It isn't profitable. It doesn't have any revenue. It doesn't have any Wall Street coverage, and, by its own account, hasn't said anything new in about four weeks. Yet Northfield Laboratories ( NFLD) continues to attract investors' attention, illustrating how the dream of creating an artificial blood substitute whipsaws a stock. On March 4, for example, Northfield didn't say anything or file anything with the Securities and Exchange Commission, yet the stock jumped 25.1% on trading volume four times higher than the previous day. On March 5, again, without any developments, shares jumped 13.3% on even higher volume. And on March 8, as the news vacuum continued, investors drove shares up 22.7% in intraday trading -- then bailed so quickly and vehemently that the stock closed down 4.6%. For the next week, the stock fell 20%. In recent days, the stock is up nearly 20%. It's enough to keep the Internet chat rooms busy, but this volatility is common for a company whose shares were trading in the low $30s just four years ago and were stumbling below $4 nearly two years ago. Other searchers for blood substitutes have suffered from similar paroxysms of share prices; in many cases, the shares haven't bounced back.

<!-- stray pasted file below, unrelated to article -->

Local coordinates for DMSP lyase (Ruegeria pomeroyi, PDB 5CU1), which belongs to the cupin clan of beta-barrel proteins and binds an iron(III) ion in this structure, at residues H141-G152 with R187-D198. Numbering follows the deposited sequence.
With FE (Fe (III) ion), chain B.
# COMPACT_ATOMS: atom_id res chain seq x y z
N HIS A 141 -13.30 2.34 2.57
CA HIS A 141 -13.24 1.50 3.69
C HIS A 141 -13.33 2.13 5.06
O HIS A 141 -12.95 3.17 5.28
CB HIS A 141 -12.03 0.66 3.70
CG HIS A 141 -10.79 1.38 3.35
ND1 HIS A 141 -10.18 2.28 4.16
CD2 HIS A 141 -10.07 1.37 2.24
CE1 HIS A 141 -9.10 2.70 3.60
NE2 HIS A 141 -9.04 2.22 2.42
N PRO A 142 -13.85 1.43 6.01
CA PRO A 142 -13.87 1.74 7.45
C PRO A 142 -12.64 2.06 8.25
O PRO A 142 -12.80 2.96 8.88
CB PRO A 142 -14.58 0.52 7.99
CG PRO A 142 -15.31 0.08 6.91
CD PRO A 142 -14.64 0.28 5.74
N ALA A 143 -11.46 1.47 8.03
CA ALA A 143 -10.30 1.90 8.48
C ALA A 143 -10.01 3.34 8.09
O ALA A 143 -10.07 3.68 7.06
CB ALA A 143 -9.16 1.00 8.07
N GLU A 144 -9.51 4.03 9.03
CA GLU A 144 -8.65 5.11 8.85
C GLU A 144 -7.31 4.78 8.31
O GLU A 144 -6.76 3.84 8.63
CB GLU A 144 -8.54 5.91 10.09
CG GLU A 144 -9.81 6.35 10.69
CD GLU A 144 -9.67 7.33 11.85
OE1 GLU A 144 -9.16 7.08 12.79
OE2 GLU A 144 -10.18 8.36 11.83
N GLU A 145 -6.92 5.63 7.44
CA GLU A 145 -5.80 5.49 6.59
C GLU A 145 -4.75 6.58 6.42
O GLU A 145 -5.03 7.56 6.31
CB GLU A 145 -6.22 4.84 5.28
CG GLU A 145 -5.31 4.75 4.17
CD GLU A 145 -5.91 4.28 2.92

Momentum vs. Fundamentals
Despite its gyrations, Northfield appears to have a bit more momentum than its chief competitor, Biopure ( BPUR), even though Biopure has a blood-substitute application pending before the Food and Drug Administration and Northfield is just starting its phase III clinical trial, the last research step before seeking FDA approval. But that last step can be tricky. Even though Biopure completed its phase III research, the FDA has asked for more information, records and tests on animals. That has caused a significant delay in Biopure's expectations of getting its blood substitute approved quickly. The SEC may file a civil action against the company, and Biopure's stock has lost 85% of its value since early August.